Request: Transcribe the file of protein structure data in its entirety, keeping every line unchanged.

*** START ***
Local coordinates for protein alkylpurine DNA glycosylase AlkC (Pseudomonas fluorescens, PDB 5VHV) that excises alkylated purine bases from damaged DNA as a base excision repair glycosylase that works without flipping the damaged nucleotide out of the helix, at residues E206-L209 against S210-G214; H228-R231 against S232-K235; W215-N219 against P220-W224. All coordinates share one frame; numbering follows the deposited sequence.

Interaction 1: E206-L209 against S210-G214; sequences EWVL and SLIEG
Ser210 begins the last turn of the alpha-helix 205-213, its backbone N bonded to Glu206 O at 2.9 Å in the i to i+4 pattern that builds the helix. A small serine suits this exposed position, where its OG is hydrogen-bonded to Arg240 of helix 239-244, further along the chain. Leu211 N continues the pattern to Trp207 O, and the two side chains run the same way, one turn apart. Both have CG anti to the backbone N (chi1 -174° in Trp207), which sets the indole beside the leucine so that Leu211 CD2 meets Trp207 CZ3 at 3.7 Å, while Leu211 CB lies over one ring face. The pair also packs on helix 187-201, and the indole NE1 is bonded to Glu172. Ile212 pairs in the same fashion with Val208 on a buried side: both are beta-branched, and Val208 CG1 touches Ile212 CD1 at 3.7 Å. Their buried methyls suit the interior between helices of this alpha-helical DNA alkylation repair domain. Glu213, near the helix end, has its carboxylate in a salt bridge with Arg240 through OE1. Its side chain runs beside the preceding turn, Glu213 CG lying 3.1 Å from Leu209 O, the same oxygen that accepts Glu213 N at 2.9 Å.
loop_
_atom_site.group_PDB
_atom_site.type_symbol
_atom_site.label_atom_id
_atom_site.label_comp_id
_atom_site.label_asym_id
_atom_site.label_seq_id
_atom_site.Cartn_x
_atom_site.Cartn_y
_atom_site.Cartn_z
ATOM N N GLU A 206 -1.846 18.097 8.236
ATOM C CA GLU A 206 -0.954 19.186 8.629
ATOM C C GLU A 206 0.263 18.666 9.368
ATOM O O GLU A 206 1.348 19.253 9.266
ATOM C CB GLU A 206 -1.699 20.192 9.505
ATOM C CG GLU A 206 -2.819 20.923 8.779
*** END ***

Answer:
Local coordinates for protein alkylpurine DNA glycosylase AlkC (Pseudomonas fluorescens, PDB 5VHV) that excises alkylated purine bases from damaged DNA as a base excision repair glycosylase that works without flipping the damaged nucleotide out of the helix, at residues E206-L209 against S210-G214; H228-R231 against S232-K235; W215-N219 against P220-W224. All coordinates share one frame; numbering follows the deposited sequence.

Interaction 1: E206-L209 against S210-G214; sequences EWVL and SLIEG
Ser210 begins the last turn of the alpha-helix 205-213, its backbone N bonded to Glu206 O at 2.9 Å in the i to i+4 pattern that builds the helix. A small serine suits this exposed position, where its OG is hydrogen-bonded to Arg240 of helix 239-244, further along the chain. Leu211 N continues the pattern to Trp207 O, and the two side chains run the same way, one turn apart. Both have CG anti to the backbone N (chi1 -174° in Trp207), which sets the indole beside the leucine so that Leu211 CD2 meets Trp207 CZ3 at 3.7 Å, while Leu211 CB lies over one ring face. The pair also packs on helix 187-201, and the indole NE1 is bonded to Glu172. Ile212 pairs in the same fashion with Val208 on a buried side: both are beta-branched, and Val208 CG1 touches Ile212 CD1 at 3.7 Å. Their buried methyls suit the interior between helices of this alpha-helical DNA alkylation repair domain. Glu213, near the helix end, has its carboxylate in a salt bridge with Arg240 through OE1. Its side chain runs beside the preceding turn, Glu213 CG lying 3.1 Å from Leu209 O, the same oxygen that accepts Glu213 N at 2.9 Å.
loop_
_atom_site.group_PDB
_atom_site.type_symbol
_atom_site.label_atom_id
_atom_site.label_comp_id
_atom_site.label_asym_id
_atom_site.label_seq_id
_atom_site.Cartn_x
_atom_site.Cartn_y
_atom_site.Cartn_z
ATOM N N GLU A 206 -1.846 18.097 8.236
ATOM C CA GLU A 206 -0.954 19.186 8.629
ATOM C C GLU A 206 0.263 18.666 9.368
ATOM O O GLU A 206 1.348 19.253 9.266
ATOM C CB GLU A 206 -1.699 20.192 9.505
ATOM C CG GLU A 206 -2.819 20.923 8.779